Some elderly Tauranga people are struggling through winter's cold conditions using a Government payment for helping to pay heating costs to cover bare necessities instead.
One social agency says others are spending the financial boost on gambling and alcohol, and raised concerns about people becoming used to an increased budget when the Winter Energy Payment ends.
The Winter Energy Payment is an extra payment to help with the cost of heating homes over the winter months. All superannuitant recipients qualify.
The scheme runs from May 1 to October 1 and has been doubled, meaning eligible couples and people with dependent children are expected to receive $63.64 a week and single people $40.91 a week.
In the March quarter, 27,964 people received superannuation in Tauranga, according to the Ministry of Social Development (MSD).
This translates to $847.66 for someone who lives alone or with a dependent child, $782.44 for those who live with someone who is not a dependent child, and $652.04 for each person in a couple.
But it was not enough for some.
Tauranga Budget Advisory Service manager Shirley McCombe said many people did not have any means of heating available to them so looked to other ways to stay warm.
"We have clients who are too scared to use heating due to the cost."
McCombe said the funds were used to pay their expenses.
She predicted a "large number of people" struggling to cope when the income they had become reliant on, disappeared.
She said it helped people living on a low income "but it is not necessarily spent on power".
"Many of our clients live week-to-week and struggle to make ends meet. This money provides a boost but it is up to the individual to prioritise how they spend it."
Tauranga Grey Power president Jennifer Custins was worried about when the payment stopped as people became used to the increased budget.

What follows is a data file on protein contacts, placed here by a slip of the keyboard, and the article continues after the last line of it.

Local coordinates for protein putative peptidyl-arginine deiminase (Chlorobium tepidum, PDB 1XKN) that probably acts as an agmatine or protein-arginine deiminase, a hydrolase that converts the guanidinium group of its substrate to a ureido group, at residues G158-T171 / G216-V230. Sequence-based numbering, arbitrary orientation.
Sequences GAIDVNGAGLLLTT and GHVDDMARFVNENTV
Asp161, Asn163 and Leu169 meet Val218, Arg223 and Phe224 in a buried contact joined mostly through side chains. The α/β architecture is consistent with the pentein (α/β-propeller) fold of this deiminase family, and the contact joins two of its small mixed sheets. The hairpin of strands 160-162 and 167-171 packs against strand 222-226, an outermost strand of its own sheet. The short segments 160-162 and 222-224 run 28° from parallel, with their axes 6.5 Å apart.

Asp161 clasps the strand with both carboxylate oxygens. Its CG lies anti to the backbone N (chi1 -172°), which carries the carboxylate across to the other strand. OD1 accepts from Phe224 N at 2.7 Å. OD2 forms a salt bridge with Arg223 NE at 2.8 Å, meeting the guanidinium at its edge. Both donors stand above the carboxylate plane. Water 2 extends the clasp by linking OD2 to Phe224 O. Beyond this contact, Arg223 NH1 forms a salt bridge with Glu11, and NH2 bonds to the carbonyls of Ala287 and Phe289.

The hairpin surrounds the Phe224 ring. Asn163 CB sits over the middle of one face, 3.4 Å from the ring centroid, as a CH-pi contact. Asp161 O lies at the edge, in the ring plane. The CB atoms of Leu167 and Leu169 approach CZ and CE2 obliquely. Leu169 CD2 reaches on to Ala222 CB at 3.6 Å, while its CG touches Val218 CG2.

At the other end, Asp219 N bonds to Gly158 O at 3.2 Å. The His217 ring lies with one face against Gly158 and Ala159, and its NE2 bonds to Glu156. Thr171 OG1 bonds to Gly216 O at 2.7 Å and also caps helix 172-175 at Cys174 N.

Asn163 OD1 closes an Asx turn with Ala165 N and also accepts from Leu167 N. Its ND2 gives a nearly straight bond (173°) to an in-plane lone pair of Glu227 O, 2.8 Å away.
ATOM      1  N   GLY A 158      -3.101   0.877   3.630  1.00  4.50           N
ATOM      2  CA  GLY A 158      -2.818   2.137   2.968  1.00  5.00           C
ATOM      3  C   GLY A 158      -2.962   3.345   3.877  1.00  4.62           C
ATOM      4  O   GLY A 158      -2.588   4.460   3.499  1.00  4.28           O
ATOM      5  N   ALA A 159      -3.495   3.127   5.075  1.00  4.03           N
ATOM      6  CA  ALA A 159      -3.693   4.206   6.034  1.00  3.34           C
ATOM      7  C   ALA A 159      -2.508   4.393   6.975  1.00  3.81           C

"I absolutely am sure that people are using it for food and other necessities; if their car needs repairing or they've got dental or medical bills that they suddenly need to have.
"Quite frankly, going to bed early with an electric blanket is obviously not going to be an enormous hardship for an older person on a very cold night."
She said the people "settle and forget it's actually temporary" which was something she saw many people struggle with last year.
"This year, goodness only knows what it's going to be like."
She said couples receiving the payment into one account had been problematic.
There had been cases where, often the husband, would spend the extra money on alcohol, cigarettes and gambling.
"Then the wife's been told, 'don't turn the heater on, we haven't got any money'."
St Vincent de Paul Western Bay of Plenty area manager Lorna Edlin said they had run out of blankets twice and people would be spending the payment boost on necessities other than warmth.
"It'll be going to food that they haven't been able to get."
She said they delivered parcels to the RSA and found the elderly still could not afford to put the heating on.
"Even with more money for power, they still won't turn it on."
She said two years ago, a large portion of the charity's money was spent helping people pay for power and rent.
She noticed more people had moved to Powershop - a power company - and bills had become more manageable.
But Tauranga's Kieran Jensen said she thought the payment was "too much".
She lived in at the RSA Village and said her unit was easy to heat which did not cost a lot.
She would only put the heat pump on when she was cold.
This winter, she said she would be saving money as a result of the payment.
"When you get to our age, there's not a hell of a lot you really need."
Tauranga Salvation Army community ministries manager Davina Plummer said the funding made a "huge" difference to seniors and the elderly.
"It is appreciated and they feel they can, and therefore do, use it to keep warm."
Plummer said the payment had been particularly helpful for those who rented or those with higher energy bills.
The Ministry of Social Development Minister said the doubling of the payment this year was designed to boost incomes through the first phase of the Covid-19 recovery, as "an important economic stimulus".
"The reality is that people's expenses go up over winter largely because of heating costs and the Winter Energy Payment is an acknowledgment of this. It helps meet those expenses for older New Zealanders and people on a main benefit."
Those who are struggling to make payments are urged to contact the Ministry of Social Development to work through options for support.